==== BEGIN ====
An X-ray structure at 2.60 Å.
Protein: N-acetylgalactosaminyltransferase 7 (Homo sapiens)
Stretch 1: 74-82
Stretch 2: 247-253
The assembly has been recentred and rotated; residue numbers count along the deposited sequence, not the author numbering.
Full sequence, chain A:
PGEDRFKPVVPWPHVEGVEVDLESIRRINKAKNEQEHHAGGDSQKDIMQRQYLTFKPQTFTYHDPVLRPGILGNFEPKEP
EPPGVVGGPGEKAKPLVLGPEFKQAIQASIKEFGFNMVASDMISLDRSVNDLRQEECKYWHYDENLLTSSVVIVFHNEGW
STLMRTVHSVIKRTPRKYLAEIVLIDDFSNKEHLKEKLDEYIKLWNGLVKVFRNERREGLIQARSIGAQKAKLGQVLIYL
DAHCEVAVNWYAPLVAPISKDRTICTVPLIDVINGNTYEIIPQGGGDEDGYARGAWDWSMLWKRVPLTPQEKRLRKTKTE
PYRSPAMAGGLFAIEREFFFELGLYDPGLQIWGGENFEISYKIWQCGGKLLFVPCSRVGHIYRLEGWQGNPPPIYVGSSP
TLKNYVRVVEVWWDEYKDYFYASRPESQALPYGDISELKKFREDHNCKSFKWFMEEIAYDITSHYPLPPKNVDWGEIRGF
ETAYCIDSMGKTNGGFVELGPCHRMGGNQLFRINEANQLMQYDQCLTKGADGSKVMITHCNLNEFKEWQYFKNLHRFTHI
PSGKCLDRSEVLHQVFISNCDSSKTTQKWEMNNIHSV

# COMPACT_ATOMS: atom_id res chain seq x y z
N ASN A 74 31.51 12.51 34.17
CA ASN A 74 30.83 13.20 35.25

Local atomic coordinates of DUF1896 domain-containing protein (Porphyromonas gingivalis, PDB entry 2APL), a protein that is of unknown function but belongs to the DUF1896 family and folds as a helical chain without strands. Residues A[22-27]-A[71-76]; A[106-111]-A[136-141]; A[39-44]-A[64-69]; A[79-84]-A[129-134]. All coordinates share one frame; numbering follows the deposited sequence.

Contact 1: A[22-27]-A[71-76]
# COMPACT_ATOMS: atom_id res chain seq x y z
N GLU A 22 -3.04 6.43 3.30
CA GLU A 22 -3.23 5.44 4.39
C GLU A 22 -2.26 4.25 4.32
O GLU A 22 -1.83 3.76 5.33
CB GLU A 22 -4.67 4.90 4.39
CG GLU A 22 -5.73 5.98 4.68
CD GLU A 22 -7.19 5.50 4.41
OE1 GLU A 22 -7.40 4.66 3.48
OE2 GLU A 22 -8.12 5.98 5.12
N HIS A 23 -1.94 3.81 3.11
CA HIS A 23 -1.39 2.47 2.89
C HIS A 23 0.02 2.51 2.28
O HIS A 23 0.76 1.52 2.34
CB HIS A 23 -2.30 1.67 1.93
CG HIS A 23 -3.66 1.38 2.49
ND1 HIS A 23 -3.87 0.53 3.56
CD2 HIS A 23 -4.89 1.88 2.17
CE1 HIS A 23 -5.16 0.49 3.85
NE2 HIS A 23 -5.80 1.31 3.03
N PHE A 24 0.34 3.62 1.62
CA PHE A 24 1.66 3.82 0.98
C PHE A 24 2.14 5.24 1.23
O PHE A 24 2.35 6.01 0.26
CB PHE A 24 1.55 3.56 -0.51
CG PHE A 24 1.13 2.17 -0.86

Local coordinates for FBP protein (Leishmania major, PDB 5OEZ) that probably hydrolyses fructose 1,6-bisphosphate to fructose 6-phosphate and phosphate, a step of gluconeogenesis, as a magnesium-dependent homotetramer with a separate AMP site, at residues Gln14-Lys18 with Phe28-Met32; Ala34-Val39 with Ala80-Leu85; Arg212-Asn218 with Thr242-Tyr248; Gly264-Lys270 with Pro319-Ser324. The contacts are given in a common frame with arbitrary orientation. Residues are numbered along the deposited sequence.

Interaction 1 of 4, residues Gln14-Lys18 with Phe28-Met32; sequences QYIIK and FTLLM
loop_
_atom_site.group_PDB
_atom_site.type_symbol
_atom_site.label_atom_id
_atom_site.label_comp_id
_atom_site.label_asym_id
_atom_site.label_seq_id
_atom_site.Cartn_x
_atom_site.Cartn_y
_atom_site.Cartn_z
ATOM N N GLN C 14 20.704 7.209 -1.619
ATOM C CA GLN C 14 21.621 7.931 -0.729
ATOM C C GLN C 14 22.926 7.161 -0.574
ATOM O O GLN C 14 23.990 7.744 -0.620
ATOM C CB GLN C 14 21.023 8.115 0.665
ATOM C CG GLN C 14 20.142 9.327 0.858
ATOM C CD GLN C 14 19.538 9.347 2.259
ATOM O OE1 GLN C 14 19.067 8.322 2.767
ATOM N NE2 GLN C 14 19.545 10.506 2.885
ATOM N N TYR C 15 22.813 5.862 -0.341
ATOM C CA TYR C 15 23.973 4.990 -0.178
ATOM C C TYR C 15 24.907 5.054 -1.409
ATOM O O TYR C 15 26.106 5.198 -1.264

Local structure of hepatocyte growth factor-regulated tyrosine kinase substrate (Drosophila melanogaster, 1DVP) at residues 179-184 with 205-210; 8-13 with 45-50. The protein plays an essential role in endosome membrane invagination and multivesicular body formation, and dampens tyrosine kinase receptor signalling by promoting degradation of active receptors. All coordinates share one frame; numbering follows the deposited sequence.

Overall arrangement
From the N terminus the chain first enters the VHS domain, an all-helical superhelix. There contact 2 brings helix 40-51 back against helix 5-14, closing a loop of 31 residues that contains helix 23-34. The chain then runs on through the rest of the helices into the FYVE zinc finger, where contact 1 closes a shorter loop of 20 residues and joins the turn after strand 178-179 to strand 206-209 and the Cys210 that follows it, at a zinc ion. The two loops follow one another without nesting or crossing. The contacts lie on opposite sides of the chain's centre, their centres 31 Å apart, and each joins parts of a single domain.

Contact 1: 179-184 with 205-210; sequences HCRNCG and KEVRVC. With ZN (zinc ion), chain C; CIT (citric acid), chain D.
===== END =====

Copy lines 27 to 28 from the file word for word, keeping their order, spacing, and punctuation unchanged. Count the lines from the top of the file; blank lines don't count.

CD GLU A 22 -7.19 5.50 4.41
OE1 GLU A 22 -7.40 4.66 3.48